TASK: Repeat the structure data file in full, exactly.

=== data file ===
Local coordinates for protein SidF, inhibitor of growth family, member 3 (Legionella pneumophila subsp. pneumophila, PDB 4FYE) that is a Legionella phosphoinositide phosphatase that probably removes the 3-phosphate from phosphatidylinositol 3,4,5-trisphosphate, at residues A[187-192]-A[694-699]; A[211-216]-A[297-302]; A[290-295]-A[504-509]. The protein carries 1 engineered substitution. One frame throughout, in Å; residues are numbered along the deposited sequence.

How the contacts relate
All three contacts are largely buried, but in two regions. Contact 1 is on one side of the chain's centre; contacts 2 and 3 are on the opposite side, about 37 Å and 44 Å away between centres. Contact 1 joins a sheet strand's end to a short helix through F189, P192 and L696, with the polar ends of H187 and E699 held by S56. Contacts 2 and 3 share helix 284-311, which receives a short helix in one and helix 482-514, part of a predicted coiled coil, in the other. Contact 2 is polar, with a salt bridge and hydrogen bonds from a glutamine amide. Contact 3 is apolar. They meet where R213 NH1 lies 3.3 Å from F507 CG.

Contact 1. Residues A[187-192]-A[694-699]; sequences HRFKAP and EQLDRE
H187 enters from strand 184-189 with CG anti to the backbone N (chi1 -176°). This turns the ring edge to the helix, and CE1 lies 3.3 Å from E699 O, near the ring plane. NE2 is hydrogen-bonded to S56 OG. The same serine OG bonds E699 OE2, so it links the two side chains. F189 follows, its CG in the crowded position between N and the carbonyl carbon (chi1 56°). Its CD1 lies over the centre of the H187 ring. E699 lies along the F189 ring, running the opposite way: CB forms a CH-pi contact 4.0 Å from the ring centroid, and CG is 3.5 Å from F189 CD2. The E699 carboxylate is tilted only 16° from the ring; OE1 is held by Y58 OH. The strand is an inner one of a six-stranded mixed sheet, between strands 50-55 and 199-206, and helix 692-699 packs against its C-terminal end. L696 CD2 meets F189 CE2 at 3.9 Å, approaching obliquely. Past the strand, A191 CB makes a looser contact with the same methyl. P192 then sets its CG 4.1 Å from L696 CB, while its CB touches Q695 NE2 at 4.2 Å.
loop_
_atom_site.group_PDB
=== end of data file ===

Local coordinates for protein SidF, inhibitor of growth family, member 3 (Legionella pneumophila subsp. pneumophila, PDB 4FYE) that is a Legionella phosphoinositide phosphatase that probably removes the 3-phosphate from phosphatidylinositol 3,4,5-trisphosphate, at residues A[187-192]-A[694-699]; A[211-216]-A[297-302]; A[290-295]-A[504-509]. The protein carries 1 engineered substitution. One frame throughout, in Å; residues are numbered along the deposited sequence.

How the contacts relate
All three contacts are largely buried, but in two regions. Contact 1 is on one side of the chain's centre; contacts 2 and 3 are on the opposite side, about 37 Å and 44 Å away between centres. Contact 1 joins a sheet strand's end to a short helix through F189, P192 and L696, with the polar ends of H187 and E699 held by S56. Contacts 2 and 3 share helix 284-311, which receives a short helix in one and helix 482-514, part of a predicted coiled coil, in the other. Contact 2 is polar, with a salt bridge and hydrogen bonds from a glutamine amide. Contact 3 is apolar. They meet where R213 NH1 lies 3.3 Å from F507 CG.

Contact 1. Residues A[187-192]-A[694-699]; sequences HRFKAP and EQLDRE
H187 enters from strand 184-189 with CG anti to the backbone N (chi1 -176°). This turns the ring edge to the helix, and CE1 lies 3.3 Å from E699 O, near the ring plane. NE2 is hydrogen-bonded to S56 OG. The same serine OG bonds E699 OE2, so it links the two side chains. F189 follows, its CG in the crowded position between N and the carbonyl carbon (chi1 56°). Its CD1 lies over the centre of the H187 ring. E699 lies along the F189 ring, running the opposite way: CB forms a CH-pi contact 4.0 Å from the ring centroid, and CG is 3.5 Å from F189 CD2. The E699 carboxylate is tilted only 16° from the ring; OE1 is held by Y58 OH. The strand is an inner one of a six-stranded mixed sheet, between strands 50-55 and 199-206, and helix 692-699 packs against its C-terminal end. L696 CD2 meets F189 CE2 at 3.9 Å, approaching obliquely. Past the strand, A191 CB makes a looser contact with the same methyl. P192 then sets its CG 4.1 Å from L696 CB, while its CB touches Q695 NE2 at 4.2 Å.
loop_
_atom_site.group_PDB